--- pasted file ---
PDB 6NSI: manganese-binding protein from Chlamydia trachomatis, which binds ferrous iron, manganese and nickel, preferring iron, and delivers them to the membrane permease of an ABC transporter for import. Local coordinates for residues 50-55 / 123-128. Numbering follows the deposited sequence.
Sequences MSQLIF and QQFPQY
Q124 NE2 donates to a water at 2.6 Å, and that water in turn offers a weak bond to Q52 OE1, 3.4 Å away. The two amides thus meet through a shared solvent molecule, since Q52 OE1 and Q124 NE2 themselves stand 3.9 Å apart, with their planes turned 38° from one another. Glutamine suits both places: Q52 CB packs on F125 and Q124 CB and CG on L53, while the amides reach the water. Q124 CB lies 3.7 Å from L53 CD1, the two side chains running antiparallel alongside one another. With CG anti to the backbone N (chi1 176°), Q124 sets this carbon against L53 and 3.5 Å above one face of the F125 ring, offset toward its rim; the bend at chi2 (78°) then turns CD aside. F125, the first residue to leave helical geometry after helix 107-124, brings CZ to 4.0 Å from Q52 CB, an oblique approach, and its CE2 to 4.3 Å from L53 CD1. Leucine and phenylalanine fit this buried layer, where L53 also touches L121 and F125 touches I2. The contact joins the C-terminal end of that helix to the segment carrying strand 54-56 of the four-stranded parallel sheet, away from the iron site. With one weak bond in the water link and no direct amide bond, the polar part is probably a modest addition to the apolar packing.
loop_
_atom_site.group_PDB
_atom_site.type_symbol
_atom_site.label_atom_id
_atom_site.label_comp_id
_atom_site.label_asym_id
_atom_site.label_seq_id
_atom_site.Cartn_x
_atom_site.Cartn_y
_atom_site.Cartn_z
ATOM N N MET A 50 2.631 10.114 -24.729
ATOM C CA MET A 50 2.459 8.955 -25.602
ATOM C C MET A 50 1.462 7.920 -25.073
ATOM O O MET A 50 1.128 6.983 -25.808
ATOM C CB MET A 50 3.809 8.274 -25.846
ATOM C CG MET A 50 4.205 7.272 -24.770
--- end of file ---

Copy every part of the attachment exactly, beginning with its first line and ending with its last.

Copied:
PDB 6NSI: manganese-binding protein from Chlamydia trachomatis, which binds ferrous iron, manganese and nickel, preferring iron, and delivers them to the membrane permease of an ABC transporter for import. Local coordinates for residues 50-55 / 123-128. Numbering follows the deposited sequence.
Sequences MSQLIF and QQFPQY
Q124 NE2 donates to a water at 2.6 Å, and that water in turn offers a weak bond to Q52 OE1, 3.4 Å away. The two amides thus meet through a shared solvent molecule, since Q52 OE1 and Q124 NE2 themselves stand 3.9 Å apart, with their planes turned 38° from one another. Glutamine suits both places: Q52 CB packs on F125 and Q124 CB and CG on L53, while the amides reach the water. Q124 CB lies 3.7 Å from L53 CD1, the two side chains running antiparallel alongside one another. With CG anti to the backbone N (chi1 176°), Q124 sets this carbon against L53 and 3.5 Å above one face of the F125 ring, offset toward its rim; the bend at chi2 (78°) then turns CD aside. F125, the first residue to leave helical geometry after helix 107-124, brings CZ to 4.0 Å from Q52 CB, an oblique approach, and its CE2 to 4.3 Å from L53 CD1. Leucine and phenylalanine fit this buried layer, where L53 also touches L121 and F125 touches I2. The contact joins the C-terminal end of that helix to the segment carrying strand 54-56 of the four-stranded parallel sheet, away from the iron site. With one weak bond in the water link and no direct amide bond, the polar part is probably a modest addition to the apolar packing.
loop_
_atom_site.group_PDB
_atom_site.type_symbol
_atom_site.label_atom_id
_atom_site.label_comp_id
_atom_site.label_asym_id
_atom_site.label_seq_id
_atom_site.Cartn_x
_atom_site.Cartn_y
_atom_site.Cartn_z
ATOM N N MET A 50 2.631 10.114 -24.729
ATOM C CA MET A 50 2.459 8.955 -25.602
ATOM C C MET A 50 1.462 7.920 -25.073
ATOM O O MET A 50 1.128 6.983 -25.808
ATOM C CB MET A 50 3.809 8.274 -25.846
ATOM C CG MET A 50 4.205 7.272 -24.770